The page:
7 September 2010
The narrow black economic empowerment focus has “set back” South Africa’s critical mining sector, SA Communist Party deputy general secretary Jeremy Cronin said on Tuesday.
“The big nationalisation has already happened and it was nationalisation of the resources…the state was made custodian of that resources on behalf of SA’s people.
“On the face of it this was a major step forward but in my view this important advancement was seriously compromised from the very start,” said Cronin addressing the Mining for Change conference in Sandton.
“… What began to trump all else, and this is the elephant in the room, was the 15 percent equity stake, a target for 2009 rising to 26 percent, that’s the target, the BEE target by 2014.
“This has introduced many anomalies; you just have to open the newspapers in the last few weeks to get a sense of the enormous anomalies this has introduced.”
Cronin said billions of rands in public money was spent on driving this “narrow BEE requirement”.
He argued that the “potential leverage” for the state in trying to meet its socio-economic demands by using the country’s mineral resources was “squandered”.
“This narrow BEE focus has actually set back this critical sector. Key strategic goals…is to place our economy onto a new growth path which is… equitable in its outcomes. But these tended to get sidelined with this BEE focus.”
He added that those with political connections and their friends and families largely benefited from this narrow BEE.
Cronin maintained that he was not opposed to BEE “in the real sense of the word” but it had to include the empowerment of the “great majority” of South Africa.
At the end of 2009, a new dynamic was introduced – the ANC Youth League’s public push for the nationalisation of mines, The debate has been “eclectic” and the league’s position had changed over time.
“There’s even been a degree of populism,” he said.
Citing an example of this he quoted ANCYL president Julius Malema who said: “Today these diamonds are so bright, they are colourful. We refer to them as white people, maybe this colour comes as a result of exploiting our minerals.
“Perhaps if some of us could get the opportunities of these minerals we will also develop a nice colour and look like them.”
Cronin then quipped: “I’m not sure if this is a progressive agenda or envy of the lifestyles of white capitalists.”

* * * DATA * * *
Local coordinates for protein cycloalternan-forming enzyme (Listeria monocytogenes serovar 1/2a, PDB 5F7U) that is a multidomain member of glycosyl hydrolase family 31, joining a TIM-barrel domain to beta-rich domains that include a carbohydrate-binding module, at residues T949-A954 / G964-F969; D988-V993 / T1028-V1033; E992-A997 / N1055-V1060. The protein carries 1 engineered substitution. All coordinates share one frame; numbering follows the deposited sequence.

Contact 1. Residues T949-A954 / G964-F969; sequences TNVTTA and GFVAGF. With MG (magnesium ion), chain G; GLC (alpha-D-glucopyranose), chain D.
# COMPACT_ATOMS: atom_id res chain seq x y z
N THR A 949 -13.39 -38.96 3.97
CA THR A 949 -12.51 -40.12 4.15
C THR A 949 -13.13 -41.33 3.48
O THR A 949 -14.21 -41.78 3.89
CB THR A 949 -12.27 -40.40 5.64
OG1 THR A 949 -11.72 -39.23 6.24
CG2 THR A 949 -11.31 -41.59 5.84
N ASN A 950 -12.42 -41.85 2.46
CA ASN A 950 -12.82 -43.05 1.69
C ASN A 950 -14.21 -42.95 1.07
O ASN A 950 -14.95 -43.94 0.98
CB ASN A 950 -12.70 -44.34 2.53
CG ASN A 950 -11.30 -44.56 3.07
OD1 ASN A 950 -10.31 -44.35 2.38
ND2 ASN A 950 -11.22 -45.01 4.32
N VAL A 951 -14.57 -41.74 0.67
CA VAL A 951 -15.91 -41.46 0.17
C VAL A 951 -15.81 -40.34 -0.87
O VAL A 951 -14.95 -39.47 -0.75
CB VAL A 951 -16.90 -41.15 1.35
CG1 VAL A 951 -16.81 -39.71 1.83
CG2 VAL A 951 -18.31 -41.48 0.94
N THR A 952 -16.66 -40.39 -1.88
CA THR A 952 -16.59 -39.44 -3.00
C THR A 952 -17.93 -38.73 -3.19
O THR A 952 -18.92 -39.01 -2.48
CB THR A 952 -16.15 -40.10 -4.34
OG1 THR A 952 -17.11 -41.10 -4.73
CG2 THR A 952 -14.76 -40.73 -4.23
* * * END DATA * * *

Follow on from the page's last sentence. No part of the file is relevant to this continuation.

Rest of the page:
He added that he had not heard any similar sentiments from Malema on Tuesday, when he addressed the conference.
There was a “scholastic debate” in the ANC about what the meaning of the Freedom Charter – which Malema charges stipulates that the mines had to be nationalised.
The left, Cronin said, largely supported nationalisation “in principle”.
“Some elements on the more centre side of the political spectrum mainly some black junior mining houses, some not so junior, have supported some form of nationalisation.
“In the midst of the global recession… some of the BEE but not just BEE but some of the mainstream mining houses were lobbying government and some of us as well to consider some kind of nationalisation as a bailout.
“In short the debate around nationalisation has been quite confused, often very acrimonious, I’m not sure how helpful [its been].”
Earlier, Malema had argued that to leverage South Africa’s wealth of mineral resources for the benefit of the people, nationalisation was needed to boost state coffers to provide services.
However, Cronin said entering a discussion on how to leverage the country’s resources through a debate on nationalisation was “unhelpful”.
“Its far too narrow a doorway in which to enter into this important national discussion that we must have. Need to have serious discussion about how to leverage mining to benefit the SA people.”
Cronin and Malema have markedly different views on nationalisation and have clashed publicly about the issue in the past.
In the audience as Cronin addressed the conference, were the ANCYL’s communication team and national executive committee members, Floyd Shivambu and Magdalene Moonsamy. – Sapa